Three key warning signs of domestic and family violence to look out for

Challenge DV wants to help you recognise the signs of domestic and family violence.

May 02, 2024, updated May 02, 2024

May marks the start of Domestic and Family Violence Prevention month in Queensland – a time designed to help raise awareness for this increasingly pertinent public health issue. We’ve teamed up with Challenge DV to outline three key warning signs to help you recognise abuse – and help put an end to domestic and family violence. By broadening our understanding of domestic abuse and violence, we’re equipped with the knowledge and tools to help the over 3.6 million Australians most affected.

Behavioural changes
Due to the nature of domestic and family violence, changes in behaviour are common signs of abuse. Domestic and family violence takes place when abuse is used to maintain power and control over an individual – and this dynamic can affect how the person shows up to social settings.

A friend, relative or colleague experiencing domestic violence may withdraw and isolate themselves from the activities they used to enjoy or may appear anxious, depressed or lacking confidence when they’re usually relaxed and upbeat. In some cases, they may have poor hygiene or personal care. When their partner or family member is around, they may come off frightened – like they’re walking on eggshells to keep the peace.

Limited independence
Dominance is a core component of how domestic violence operates and tends to result in possessive behaviour or limited independence. If someone you know is receiving constant calls or texts questioning their whereabouts or making remarks that suggest control over who they see, what they do, and what they wear, that could signify an abusive relationship. This control can extend to individuals having limited access to money as well as social media and medical assistance.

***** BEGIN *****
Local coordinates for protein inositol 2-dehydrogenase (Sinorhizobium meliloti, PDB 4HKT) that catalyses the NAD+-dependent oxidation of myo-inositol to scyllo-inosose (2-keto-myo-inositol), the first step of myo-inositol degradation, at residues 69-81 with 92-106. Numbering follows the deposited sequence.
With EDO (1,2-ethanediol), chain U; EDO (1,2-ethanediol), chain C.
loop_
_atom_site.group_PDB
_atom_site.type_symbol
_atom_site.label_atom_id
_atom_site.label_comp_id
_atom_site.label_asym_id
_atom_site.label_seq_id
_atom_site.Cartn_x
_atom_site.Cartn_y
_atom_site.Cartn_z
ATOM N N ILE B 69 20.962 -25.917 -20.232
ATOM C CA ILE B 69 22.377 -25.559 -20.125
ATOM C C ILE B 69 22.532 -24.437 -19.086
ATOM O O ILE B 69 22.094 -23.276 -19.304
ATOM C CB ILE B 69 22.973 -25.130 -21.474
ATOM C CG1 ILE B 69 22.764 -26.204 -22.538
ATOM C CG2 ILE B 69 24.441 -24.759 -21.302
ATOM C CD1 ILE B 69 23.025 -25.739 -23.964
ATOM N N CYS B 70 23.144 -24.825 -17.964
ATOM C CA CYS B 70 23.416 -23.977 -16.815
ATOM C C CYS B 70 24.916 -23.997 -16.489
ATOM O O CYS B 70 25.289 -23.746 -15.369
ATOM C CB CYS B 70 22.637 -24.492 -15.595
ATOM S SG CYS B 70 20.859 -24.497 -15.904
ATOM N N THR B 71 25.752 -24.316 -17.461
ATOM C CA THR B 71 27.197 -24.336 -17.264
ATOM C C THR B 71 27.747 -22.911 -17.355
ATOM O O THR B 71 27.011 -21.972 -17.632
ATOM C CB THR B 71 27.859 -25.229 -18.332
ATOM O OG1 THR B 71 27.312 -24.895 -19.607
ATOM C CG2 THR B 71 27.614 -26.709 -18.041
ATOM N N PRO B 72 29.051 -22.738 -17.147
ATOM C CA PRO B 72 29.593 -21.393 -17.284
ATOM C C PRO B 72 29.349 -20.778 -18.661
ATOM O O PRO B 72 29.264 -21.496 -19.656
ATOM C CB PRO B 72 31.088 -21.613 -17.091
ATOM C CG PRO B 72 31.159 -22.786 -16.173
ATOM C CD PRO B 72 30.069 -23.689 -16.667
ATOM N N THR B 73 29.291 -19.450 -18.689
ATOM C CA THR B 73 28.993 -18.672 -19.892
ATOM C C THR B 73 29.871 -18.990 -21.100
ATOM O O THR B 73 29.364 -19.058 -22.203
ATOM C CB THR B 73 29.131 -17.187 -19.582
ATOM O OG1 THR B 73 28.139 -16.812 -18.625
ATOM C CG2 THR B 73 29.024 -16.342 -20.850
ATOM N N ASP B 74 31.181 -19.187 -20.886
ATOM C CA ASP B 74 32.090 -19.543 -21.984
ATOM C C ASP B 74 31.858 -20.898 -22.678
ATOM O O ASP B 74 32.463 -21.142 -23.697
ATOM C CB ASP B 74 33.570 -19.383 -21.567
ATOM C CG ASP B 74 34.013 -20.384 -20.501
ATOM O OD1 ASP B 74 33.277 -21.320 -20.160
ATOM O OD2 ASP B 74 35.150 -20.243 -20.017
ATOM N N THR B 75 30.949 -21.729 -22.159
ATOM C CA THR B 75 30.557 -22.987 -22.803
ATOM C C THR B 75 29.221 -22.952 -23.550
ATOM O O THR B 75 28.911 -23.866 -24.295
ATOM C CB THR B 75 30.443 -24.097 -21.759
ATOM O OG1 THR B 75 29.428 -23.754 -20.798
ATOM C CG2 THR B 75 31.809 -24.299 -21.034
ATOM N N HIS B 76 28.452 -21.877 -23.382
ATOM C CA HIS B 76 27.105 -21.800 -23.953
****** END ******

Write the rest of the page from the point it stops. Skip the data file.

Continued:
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Injuries with unlikely explanations
Individuals facing domestic abuse or family violence may be unwell or injured – without a likely explanation. In these cases, a person might be unable to explain the cause of their injuries or their explanations might seem inconsistent or shaky. Injuries and sickness might be downplayed or hidden with make-up or unseasonal clothing, to hide any physical signs of abuse.

If you or someone you know is experiencing domestic abuse, find help here.

Challenge DV believes that a domestic-and-family-violence-free future relies on us working together to ensure everyone feels safe in their home. By increasing awareness of this silent epidemic, we can help individuals feel empowered to access the support they need. To recognise Domestic and Family Violence Prevention month, Challenge DV is hosting its annual Darkness to Daylight event – challenging Brisbane with a range of running and walking events in May. Learn more and join the fight towards a violence-free future here.


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